WebRTC Security Considerations
The Emergence of WebRTC
Many enterprises and developers are excited about WebRTC. The open source project enables browser-based real-time communication between users without the need to download additional software or plug-ins. Quite a few companies are interested in leveraging this new protocol to provide enhanced multimedia experiences for their customers, whether it is gaming or peer to peer video chatting.
But as with any technology innovation, enterprises also need to consider the security implications of enabling media access from within web browsers. With the world’s increasing reliance on electronic networks, privacy and security concerns are top priorities for consumers. Before integrating WebRTC into an application, programmers have to consider whether it is secure or not.
One of the biggest fears for consumers and businesses is that hackers can take advantage of WebRTC to gain access to the media stream of any device. To prevent this, the protocol implements a permissions model where the user has to explicitly allow an application access to the camera and/or microphone. The specific implementation of WebRTC differs between browsers, so Chrome and Firefox handle permissions in contrasting ways.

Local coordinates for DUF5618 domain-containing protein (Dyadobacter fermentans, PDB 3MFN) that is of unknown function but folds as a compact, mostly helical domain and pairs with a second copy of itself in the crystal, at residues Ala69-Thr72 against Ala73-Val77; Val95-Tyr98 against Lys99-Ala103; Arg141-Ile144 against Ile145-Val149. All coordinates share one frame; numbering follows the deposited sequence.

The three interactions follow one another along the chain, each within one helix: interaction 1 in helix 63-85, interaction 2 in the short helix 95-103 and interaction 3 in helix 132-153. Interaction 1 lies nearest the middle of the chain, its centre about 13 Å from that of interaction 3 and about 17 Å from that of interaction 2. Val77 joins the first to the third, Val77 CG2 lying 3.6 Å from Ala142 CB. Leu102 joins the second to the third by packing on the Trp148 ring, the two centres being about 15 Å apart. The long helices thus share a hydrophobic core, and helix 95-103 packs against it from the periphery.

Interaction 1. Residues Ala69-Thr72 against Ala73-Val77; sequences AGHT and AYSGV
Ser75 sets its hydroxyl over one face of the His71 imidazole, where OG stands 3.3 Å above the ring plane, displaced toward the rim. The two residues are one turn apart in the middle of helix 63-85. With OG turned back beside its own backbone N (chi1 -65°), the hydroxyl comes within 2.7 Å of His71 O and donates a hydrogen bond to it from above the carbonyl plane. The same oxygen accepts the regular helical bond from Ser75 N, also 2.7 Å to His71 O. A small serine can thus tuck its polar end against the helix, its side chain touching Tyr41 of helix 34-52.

In Chrome, the browser will remember the access settings for the long-term which means that once a user has given access to a particular website, it has access even after the current session has ended. While this is convenient, data can be stolen if the website is compromised. On the other hand, Firefox users have to explicitly give access to an application every time they need to initiate a session. Although it is more secure, it can be very inconvenient if they are accessing the application several times a day.
Both Chrome and Firefox have also implemented methods to ensure that users are aware of a particular site or app accessing the camera. A small icon is displayed on the current tab which is using WebRTC, providing information at a glance. Another security feature of WebRTC is that it uses the SRTP protocol for media. This means that all calls are encrypted by default and security is not an optional feature. Naturally this reduces the incentive for hackers to steal data since the encryption will pose an additional barrier. A comparison of business VoIP solutions will reveal a different choice for every organization.
The level of security of a particular call however, depends on a number of other factors such as the supporting architecture used for signaling, authorization, identification etc. Nevertheless, the security by default approach encourages developers to incorporate other security enhancing measures into their app. Ultimately, WebRTC may not be hacker proof but it is far safer than most plug-ins and other software currently in use.